In the 1980s, when criminal gangs in Bangalore were still using swords and machetes, dons of Mangalore such as Sadhu Shetty had already graduated to automatic weapons and were working with international crime syndicates with interests in smuggling gold, small arms and ammunition, stock market scams and film financing.

Many Mumbai gangsters hailed from small villages in and around Mangalore: Ashok Shetty, Ravi Pujari, Madur Yusuf. As a recruitment ground for Mumbai dons, Mangalore came second only to eastern Uttar Pradesh.

“Mangalore’s dons were using satellite phones and making VoIP calls when we were just about mastering the technology of tapping cellphones,” says a recently retired IPS officer.

After the Mumbai serial blasts of 1993, communal tones entered the underworld, says an intelligence officer, and the last decade has seen several assassinations: Bajrang Dal leaders Sukananda Shetty (2006), Pollali Ananthu (2008) and Candle Santhu (2009), communist leader Srinivas Bajal (2002), Muslim extremist Ameer (2004) and human rights lawyer Naushad Kashimji (2009).

Mangalore’s dons are no longer motivated by profit alone.


Here, organised crime takes the form of numerous small gangs rather than large syndicates, and the underworld’s business models have moved in ways that can be mapped and correlated with the development of the National Capital Region over the past 20 years.

Groups that once thrived on extortion, betting and gambling on the fringes of Delhi have moved to land-grabbing and real-estate rackets. They now collect ‘protection fees’ from landowners to stave off rival gangs. Or, in the case of disputed plots, use strong-arm tactics to force landowners to sell at throwaway prices.

The establishment of new industrial areas in NCR, meanwhile, has seen several groups that once made a living on pickpocketing and petty theft graduate to kidnapping and extortion.

In terms of territory, gangsters such as Neeraj Bawana, Naveen Bali, Vikas Langarpuri and Dheerpal Kana have retained strongholds in outer Delhi’s Kanjhawala, Narela and Karala.

Others like Naresh Kala, Munna Bajrangi and Amit Bhura maintain bases in border areas such as Sonepat, Ghaziabad, Greater Noida and Dehradun and collaborate with the Delhi gangs.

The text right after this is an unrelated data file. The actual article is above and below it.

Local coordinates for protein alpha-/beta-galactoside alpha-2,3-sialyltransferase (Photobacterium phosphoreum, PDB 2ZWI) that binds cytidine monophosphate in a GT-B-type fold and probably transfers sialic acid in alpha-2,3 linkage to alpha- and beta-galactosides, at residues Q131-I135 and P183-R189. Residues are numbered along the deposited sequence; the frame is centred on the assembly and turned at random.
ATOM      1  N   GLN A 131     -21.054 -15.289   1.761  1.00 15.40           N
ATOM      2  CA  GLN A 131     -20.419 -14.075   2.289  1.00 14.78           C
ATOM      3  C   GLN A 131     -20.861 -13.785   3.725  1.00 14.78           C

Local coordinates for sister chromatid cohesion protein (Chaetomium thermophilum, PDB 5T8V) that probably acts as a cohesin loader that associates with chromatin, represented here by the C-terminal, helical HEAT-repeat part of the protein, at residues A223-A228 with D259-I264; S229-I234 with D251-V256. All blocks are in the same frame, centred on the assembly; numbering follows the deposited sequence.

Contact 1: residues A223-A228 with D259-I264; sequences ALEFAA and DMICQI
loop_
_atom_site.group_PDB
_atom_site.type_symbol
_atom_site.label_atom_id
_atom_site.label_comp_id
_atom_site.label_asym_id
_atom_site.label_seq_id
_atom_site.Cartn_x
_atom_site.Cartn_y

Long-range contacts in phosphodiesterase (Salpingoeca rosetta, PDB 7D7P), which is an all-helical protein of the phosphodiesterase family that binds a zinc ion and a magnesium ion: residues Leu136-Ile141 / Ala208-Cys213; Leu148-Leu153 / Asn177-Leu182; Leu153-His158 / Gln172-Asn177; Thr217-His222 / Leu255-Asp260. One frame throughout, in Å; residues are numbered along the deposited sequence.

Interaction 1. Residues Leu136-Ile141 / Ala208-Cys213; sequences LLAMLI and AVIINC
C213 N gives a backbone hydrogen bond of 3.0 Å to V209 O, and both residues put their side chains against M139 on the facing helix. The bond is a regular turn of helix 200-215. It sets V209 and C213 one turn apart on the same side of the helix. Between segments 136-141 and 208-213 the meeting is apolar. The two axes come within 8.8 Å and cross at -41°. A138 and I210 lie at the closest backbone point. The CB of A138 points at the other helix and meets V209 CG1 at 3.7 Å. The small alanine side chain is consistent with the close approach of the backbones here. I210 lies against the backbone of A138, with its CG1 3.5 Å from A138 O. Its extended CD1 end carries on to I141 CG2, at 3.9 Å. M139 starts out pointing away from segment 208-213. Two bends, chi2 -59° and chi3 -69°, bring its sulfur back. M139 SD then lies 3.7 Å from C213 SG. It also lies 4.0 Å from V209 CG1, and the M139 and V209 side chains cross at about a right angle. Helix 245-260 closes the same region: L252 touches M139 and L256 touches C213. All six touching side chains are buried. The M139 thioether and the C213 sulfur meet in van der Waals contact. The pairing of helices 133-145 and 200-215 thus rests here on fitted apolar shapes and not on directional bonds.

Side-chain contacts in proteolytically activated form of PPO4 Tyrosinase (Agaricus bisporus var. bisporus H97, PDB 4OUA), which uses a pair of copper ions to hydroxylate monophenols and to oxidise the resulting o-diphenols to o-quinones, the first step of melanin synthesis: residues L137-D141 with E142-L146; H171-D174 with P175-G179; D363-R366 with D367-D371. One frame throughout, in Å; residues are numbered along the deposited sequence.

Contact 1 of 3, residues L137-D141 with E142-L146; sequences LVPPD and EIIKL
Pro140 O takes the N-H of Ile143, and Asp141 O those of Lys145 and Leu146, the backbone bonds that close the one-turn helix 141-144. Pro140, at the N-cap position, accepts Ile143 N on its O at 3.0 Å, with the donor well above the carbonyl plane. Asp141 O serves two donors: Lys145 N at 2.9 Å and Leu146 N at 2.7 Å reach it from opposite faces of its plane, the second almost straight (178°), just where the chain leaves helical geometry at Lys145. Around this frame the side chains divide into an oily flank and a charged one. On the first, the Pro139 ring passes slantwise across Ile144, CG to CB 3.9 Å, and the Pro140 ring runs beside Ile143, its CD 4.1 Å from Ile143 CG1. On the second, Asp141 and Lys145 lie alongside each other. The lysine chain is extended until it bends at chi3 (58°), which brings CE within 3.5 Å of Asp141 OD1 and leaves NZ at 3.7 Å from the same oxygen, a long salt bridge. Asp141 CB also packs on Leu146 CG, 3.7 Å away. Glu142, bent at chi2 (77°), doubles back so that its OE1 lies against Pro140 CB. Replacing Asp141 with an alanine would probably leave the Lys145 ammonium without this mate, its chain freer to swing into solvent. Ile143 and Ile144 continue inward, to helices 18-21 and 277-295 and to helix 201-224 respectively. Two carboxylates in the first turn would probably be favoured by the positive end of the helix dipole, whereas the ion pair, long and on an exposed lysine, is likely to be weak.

There were no real gangs in Gurgaon before the 1990s, mainly because there was little to gain from what was then little more than a dusty village.

Former advocate Bunty Yadav alias Fauji first saw potential for organised crime here, setting up a gang in 1995 that specialised in extorting money from local businessmen and landowners.

He was quickly followed by local criminal Rajje alias Rajesh Punjabi and, immediately, the gangland battles began.

In 1996, Fauji shot Rajje and a battle over territory ensued in what was by now a rapidly urbanising region of skyrocketing real-estate prices. By 1998, a wannabe don emerged, in the form of dismissed Delhi police constable Dilip Kumar, who named his gang after Mumbai don Dawood Ibrahim’s D-Company.

This gang was a trendsetter in the extortion business, even murdering a prominent jeweller when his family couldn’t pay the Rs 25 lakh ransom. The gang fell apart in 2001, though, after Dilip was arrested.

A number of smaller gangs erupted between 1995 and 2005 but were finished off, either in police crackdowns or gang rivalries. These included the gangs of Sunil Takla, Dharambeer Ullahwas, Sudesh alias Chailu and Raju Langda.

“There has never been a major gang leader in the city who could call the shots or dictate terms,” says Gurgaon police commissioner Navdeep Singh Virk.

(With Sudipto Mondal in Bengaluru, Karn Pratap Singh in Delhi, Leena Dhankhar in Gurgaon)